Background: Malnutrition is very common in HIV infected individual due to decreased food intake, altering digestion, absorption and altering metabolism and by increasing energy need. Even though data from different settings are necessary to tackle it, evidences are limited especially in case of nutritional status of HIV-infected children. Hence, this study aims to assess the nutritional status and associated factors among children on antiretroviral therapy.
Methods: An institutional-based cross-sectional study was conducted among 383 HIV-positive children in Southern Ethiopia. Data were collected using interviewer administered questionnaire and anthropometry measurement. Data were coded and entered into Epi-Data Version 3.1, and analyzed using SPSS Version 25. Bivariable and multivariable binary logistic regression models were used to identify factors associated with nutritional status and variables with p-values ˂0.05 in multivariable logistic regression were considered as statistically significant factors.
Results: The prevalence of wasting among HIV positive children in Southern Ethiopia selected Hospitals was 36.3% (95% CI: 31.6, 41.0), while stunting on the same study population was 5.5% (95% CI: 3.4, 7.8). Rural residence (AOR = 4.1, CI: 2.0, 8.4), lack of maternal education (AOR =9.3, CI: 5.0, 17.3), low CD4 counts (<500) (AOR =4.9, CI: 2.3, 10.4), using unprotected water source (AOR = 3.2, CI: 1.8, 5.8), having non-biological mother (AOR =4.2, CI: 1.9, 9.2) and recurrent oral lesion (AOR =2.2, CI:1.2, 4.2) were significantly associated with wasting. Furthermore, history of hospital admission (AOR =4.9, CI: 1.6, 15.0), recurrent oral lesion (AOR =3.9, CI: 1.1, 14.1), low CD4 counts (< 500) (AOR =3.5, CI: 1.0-12.0), advanced WHO clinical stage III (AOR =4.0, CI: 1.1, 14.2) were statically associated with stunting.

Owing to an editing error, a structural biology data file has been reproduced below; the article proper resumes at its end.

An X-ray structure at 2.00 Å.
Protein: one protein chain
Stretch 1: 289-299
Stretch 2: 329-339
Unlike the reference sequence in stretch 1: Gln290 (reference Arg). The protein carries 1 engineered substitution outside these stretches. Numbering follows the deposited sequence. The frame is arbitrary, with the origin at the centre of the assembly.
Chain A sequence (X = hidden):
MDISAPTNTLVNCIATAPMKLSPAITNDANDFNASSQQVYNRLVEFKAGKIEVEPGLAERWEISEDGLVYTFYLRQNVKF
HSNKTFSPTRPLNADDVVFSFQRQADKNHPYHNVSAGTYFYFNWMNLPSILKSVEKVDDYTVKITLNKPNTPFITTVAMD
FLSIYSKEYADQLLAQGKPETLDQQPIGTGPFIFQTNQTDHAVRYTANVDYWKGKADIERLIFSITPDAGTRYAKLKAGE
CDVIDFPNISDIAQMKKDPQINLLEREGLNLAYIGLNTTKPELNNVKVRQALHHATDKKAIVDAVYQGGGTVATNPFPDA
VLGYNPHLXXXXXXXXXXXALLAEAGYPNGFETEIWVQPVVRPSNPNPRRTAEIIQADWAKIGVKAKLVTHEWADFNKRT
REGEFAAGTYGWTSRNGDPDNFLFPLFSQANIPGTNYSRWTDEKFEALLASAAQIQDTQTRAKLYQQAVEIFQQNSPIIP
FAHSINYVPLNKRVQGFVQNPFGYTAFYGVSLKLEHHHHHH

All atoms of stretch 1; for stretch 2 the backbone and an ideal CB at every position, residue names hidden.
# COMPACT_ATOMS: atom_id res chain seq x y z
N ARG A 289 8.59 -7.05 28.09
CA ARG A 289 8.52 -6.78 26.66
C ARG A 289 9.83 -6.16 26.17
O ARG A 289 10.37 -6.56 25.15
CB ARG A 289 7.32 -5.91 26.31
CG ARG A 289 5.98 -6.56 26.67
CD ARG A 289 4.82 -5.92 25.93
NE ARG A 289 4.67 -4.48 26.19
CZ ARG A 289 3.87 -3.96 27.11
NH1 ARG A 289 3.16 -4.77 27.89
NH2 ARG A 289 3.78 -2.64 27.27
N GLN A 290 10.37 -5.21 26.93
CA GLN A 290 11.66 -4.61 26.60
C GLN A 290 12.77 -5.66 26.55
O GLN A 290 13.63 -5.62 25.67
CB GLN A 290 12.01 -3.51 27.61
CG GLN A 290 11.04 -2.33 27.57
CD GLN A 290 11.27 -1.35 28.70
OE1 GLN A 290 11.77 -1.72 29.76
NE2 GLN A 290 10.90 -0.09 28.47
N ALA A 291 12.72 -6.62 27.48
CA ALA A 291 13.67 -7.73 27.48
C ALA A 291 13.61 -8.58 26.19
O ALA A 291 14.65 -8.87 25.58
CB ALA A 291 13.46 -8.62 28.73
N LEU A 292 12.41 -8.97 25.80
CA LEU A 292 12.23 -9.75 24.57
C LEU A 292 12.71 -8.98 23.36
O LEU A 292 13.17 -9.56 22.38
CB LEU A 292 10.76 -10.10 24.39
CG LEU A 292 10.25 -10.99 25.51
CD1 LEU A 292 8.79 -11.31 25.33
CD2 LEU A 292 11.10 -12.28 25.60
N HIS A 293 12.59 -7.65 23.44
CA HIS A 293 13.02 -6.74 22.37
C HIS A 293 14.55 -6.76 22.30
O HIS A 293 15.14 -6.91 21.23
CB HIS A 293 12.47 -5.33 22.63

Conclusion: This study found that the prevalence of under-nutrition among HIV-positive children in Ethiopia was significantly high. Rural residence, lack of maternal education, low CD4 count, recurrent oral lesion, having none-biological caretakers and unprotected source of water were significantly associated with childhood wasting. On the other hand, history of hospital admission, recurrent oral lesion, advanced WHO clinical stage and low CD4 counts were significantly associated with stunting of HIV positive children. Therefore, timely identification and monitoring of nutritional problems should be necessary to enhance the effectiveness of ART treatment and to prevent further related complications.